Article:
- At the next minor GC, the same process repeats. However this time the survivor spaces switch. Alive objects are moved to S0 and they are aged. Eden and S1 are cleared.
- Objects are copied between survivor spaces in this way until they’ve been copied a certain number of times (i.e. they have survived a certain number of Minor GC cycles) or there isn’t enough space left there. These objects are then copied into the Old region. This process is called Aging.
- Major Garbage Collection: In this step, the mark and sweep process is executed in the old generation to clear out dead objects from there. Major GC is slower compared to Minor GC as the old generation mostly comprises live objects (Hence marking takes time).
Advantages of Generational Collection:
The Minor GC takes place in a smaller area of the heap (~ 2/3 of the total heap). The marking step is efficient as the area is small and comprises mostly of dead objects. (Hypothesis 1 & 3)
Disadvantages of Generational Collection:
At any point in time, one of the survivor spaces (S0 or S1) is empty.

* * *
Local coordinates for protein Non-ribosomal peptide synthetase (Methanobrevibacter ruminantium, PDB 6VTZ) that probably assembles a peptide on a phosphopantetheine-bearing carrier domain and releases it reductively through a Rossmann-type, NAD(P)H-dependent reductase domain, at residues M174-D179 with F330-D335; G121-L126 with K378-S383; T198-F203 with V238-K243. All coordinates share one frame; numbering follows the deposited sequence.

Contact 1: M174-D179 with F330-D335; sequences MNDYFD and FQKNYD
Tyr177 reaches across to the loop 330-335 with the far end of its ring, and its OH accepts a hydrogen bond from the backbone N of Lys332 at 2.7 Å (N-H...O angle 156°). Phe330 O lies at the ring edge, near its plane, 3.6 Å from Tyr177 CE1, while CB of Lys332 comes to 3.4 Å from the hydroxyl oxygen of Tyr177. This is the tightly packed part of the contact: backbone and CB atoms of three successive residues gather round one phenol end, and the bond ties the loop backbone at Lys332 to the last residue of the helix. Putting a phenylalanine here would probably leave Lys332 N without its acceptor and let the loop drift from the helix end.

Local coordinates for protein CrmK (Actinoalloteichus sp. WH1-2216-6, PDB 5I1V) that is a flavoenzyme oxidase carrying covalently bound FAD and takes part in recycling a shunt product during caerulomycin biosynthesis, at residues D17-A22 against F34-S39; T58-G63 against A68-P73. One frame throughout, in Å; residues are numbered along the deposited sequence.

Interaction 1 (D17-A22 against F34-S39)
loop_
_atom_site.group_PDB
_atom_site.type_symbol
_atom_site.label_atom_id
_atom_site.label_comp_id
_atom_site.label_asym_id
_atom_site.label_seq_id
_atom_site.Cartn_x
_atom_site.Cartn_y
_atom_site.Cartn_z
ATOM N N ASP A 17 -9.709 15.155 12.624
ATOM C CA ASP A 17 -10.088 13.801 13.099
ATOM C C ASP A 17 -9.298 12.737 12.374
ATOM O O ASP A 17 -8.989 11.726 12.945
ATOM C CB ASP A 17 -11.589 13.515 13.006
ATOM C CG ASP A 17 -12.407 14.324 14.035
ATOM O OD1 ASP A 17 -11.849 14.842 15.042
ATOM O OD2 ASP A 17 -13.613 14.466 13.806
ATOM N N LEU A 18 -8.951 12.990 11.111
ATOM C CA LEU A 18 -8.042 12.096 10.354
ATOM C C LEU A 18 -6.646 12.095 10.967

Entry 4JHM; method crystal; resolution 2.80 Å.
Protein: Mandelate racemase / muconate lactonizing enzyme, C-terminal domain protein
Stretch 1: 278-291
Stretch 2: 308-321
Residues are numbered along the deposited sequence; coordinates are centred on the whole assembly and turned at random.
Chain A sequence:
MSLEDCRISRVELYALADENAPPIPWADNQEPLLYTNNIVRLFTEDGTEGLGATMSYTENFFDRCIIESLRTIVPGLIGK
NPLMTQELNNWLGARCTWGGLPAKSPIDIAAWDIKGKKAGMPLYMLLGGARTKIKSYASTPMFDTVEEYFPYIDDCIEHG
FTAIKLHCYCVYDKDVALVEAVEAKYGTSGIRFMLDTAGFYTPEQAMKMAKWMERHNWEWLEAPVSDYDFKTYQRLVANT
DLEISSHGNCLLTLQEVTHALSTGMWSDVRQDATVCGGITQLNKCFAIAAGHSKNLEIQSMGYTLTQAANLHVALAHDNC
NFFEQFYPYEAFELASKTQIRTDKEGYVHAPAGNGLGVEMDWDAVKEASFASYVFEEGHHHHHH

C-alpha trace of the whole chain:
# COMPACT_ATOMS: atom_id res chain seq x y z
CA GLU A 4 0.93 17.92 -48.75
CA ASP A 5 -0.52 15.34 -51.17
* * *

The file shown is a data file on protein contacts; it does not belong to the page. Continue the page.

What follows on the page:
Garbage Collection: Flags
This section highlights some of the important flags that you can use to tune the garbage collection process.
Type of Java Garbage Collectors
This section layouts the different types of garbage collectors available in Java.
GC Monitoring Tools
What should we monitor?
- How frequently garbage collection is running: As garbage collection is a “stop the world event”, hence, it is desirable to keep the GC time as low as possible.
- How much time it takes for one garbage collection cycle to run
How to monitor GC?
Following are the tools for monitoring Garbage collection:
- Visual VM (https://visualvm.github.io/)
- To Enable GC logging in an application, add below JVM parameter
-XX:+PrintGCDateStamps -verbose:gc -XX:+PrintGCDetails -Xloggc:/tmp/[Application-Name]-[Application-port]-%t-gc.log -XX:+UseGCLogFileRotation -XX:NumberOfGCLogFiles=20 -XX:GCLogFileSize=100M
The output of GC logs is as follows:
[15,651s][info ][gc] GC(36) Pause Young (G1 Evacuation Pause) 239M->57M(307M) (15,646s, 15,651s) 5,048msExplanation:[Time from when the application was started = 15,651s][Log level=info][Tag=gc][GC identification number = 36] [Type of GC= Pause Young] [Cause for stating the GC= G1 Evacuation Pause] [Memory Consumption Information : "used before GC" = 239M -> "used after GC" = 57M (Heap Size=307M)] [Start and End times for the GC = 15,646s, 15,651s] [Total GC Duration= 5,048ms]
You can analyze the GC logs collected above using gcEasy.io
In this article, we discussed the basics of Garbage Collection. Keep watching this space for more content. Happy reading.